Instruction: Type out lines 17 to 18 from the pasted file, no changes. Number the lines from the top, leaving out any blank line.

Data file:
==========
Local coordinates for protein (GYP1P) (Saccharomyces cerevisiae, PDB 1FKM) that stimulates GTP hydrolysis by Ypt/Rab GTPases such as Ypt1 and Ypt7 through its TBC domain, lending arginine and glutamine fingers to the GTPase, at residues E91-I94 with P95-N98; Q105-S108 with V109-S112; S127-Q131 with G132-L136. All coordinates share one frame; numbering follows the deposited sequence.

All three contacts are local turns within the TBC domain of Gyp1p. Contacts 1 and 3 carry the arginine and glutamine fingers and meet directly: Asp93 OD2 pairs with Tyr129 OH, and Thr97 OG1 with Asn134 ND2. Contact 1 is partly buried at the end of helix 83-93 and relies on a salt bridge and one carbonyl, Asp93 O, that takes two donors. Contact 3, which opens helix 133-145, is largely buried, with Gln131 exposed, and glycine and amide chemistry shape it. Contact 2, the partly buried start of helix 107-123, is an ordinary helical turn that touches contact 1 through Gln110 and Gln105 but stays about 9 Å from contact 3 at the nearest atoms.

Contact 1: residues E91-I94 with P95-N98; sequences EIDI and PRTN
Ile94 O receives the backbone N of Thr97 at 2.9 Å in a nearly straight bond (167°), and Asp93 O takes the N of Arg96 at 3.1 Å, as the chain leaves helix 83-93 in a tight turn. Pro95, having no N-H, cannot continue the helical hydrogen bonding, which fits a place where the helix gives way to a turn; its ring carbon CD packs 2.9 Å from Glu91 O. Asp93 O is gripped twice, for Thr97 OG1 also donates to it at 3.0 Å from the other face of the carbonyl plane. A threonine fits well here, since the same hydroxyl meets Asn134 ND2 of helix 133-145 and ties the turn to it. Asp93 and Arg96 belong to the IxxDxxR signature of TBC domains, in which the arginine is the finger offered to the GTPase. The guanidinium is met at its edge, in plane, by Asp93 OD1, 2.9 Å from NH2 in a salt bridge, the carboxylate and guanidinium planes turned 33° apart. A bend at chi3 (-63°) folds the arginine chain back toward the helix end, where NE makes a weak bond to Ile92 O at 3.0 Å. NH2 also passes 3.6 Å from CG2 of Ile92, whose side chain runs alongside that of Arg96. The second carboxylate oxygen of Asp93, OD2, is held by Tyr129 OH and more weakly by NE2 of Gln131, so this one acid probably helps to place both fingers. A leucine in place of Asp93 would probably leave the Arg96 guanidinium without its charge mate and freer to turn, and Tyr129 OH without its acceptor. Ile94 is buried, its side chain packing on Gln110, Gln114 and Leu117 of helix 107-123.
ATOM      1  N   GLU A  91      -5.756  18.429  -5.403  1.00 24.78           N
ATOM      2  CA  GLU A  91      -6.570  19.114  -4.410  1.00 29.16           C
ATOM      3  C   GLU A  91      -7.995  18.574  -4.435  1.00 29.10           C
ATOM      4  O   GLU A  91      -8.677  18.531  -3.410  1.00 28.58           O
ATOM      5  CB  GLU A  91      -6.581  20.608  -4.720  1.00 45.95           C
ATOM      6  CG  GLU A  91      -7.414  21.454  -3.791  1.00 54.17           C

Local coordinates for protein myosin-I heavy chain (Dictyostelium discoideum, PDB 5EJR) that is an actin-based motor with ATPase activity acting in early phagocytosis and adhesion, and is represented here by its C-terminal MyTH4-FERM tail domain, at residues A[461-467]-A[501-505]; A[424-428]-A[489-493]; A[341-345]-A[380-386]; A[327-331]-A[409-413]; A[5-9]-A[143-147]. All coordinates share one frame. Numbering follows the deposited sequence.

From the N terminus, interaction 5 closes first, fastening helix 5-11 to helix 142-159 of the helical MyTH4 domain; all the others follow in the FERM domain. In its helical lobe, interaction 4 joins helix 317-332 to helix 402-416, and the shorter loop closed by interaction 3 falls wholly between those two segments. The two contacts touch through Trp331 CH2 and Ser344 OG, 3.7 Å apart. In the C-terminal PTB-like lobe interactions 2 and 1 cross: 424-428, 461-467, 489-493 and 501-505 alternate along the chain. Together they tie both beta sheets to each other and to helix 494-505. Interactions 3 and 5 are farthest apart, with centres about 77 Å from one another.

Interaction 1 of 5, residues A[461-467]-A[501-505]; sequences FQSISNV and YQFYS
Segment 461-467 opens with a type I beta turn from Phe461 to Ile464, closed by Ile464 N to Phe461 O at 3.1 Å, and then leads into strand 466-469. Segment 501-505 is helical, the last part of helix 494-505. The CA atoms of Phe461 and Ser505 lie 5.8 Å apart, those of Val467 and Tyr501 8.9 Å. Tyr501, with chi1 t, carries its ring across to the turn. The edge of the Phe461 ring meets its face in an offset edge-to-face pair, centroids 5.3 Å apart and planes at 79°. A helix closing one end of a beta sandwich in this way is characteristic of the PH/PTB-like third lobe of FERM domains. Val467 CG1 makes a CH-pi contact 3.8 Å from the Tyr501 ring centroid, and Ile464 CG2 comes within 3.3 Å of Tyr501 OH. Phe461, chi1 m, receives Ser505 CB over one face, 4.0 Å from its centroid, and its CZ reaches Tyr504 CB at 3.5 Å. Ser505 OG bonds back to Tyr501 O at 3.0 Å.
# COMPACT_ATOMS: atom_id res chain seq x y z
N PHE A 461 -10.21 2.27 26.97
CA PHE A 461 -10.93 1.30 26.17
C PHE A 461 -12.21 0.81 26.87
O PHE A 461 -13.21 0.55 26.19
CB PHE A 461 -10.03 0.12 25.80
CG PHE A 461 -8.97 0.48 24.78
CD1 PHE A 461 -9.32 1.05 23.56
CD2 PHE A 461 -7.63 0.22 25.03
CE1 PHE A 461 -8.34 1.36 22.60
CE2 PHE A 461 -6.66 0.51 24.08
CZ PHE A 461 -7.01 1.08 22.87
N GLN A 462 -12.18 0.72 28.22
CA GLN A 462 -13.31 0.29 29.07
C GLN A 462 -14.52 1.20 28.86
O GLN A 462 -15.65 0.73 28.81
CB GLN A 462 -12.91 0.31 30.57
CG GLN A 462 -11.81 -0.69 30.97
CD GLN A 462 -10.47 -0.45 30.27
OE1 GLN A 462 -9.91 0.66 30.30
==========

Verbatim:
CA PHE A 461 -10.93 1.30 26.17
C PHE A 461 -12.21 0.81 26.87